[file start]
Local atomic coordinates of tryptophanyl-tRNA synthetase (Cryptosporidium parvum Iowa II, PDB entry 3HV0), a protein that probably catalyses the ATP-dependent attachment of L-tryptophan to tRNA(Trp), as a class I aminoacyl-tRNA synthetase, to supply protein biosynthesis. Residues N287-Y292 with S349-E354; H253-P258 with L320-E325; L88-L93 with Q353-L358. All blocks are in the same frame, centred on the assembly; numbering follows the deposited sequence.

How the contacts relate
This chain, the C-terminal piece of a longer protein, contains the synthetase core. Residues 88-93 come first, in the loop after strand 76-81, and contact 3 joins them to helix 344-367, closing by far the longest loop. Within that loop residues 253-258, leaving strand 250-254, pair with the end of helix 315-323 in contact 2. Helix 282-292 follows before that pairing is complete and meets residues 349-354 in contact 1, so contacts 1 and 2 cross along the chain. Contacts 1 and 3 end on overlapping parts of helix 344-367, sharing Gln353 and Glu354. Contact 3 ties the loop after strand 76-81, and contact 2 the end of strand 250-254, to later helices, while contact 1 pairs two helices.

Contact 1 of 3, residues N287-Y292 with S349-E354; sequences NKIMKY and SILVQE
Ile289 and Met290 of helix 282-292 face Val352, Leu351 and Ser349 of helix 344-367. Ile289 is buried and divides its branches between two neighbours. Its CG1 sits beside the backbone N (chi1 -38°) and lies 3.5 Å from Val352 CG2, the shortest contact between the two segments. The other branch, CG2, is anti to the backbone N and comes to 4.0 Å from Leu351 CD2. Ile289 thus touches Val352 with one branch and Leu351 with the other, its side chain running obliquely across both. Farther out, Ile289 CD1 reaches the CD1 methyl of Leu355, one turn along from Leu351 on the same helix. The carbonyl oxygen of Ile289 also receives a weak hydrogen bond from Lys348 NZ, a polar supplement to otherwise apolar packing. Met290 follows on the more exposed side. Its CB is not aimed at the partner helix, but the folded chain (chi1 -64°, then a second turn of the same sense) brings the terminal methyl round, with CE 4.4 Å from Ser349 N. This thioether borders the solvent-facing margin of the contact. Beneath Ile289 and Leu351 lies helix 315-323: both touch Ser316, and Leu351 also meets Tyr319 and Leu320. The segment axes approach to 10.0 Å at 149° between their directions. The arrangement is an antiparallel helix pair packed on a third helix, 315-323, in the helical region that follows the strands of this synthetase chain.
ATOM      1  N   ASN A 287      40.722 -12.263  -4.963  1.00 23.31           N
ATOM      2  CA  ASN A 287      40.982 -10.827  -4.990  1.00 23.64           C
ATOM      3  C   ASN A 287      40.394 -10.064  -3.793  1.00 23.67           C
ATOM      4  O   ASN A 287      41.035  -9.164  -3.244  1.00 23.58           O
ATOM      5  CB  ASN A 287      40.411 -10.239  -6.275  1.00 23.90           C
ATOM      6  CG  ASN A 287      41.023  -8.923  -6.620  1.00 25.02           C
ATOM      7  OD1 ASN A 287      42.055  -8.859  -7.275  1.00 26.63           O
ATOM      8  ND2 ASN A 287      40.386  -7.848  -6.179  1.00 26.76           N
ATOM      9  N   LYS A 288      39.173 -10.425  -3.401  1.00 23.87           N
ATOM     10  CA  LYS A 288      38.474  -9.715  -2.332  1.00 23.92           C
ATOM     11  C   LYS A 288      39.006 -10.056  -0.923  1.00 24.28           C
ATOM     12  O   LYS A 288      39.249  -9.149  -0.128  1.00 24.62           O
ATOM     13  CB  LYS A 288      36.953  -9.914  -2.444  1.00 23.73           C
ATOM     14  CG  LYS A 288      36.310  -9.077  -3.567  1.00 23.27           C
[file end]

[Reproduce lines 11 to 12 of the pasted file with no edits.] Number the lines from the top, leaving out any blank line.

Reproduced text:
ATOM      6  CG  ASN A 287      41.023  -8.923  -6.620  1.00 25.02           C
ATOM      7  OD1 ASN A 287      42.055  -8.859  -7.275  1.00 26.63           O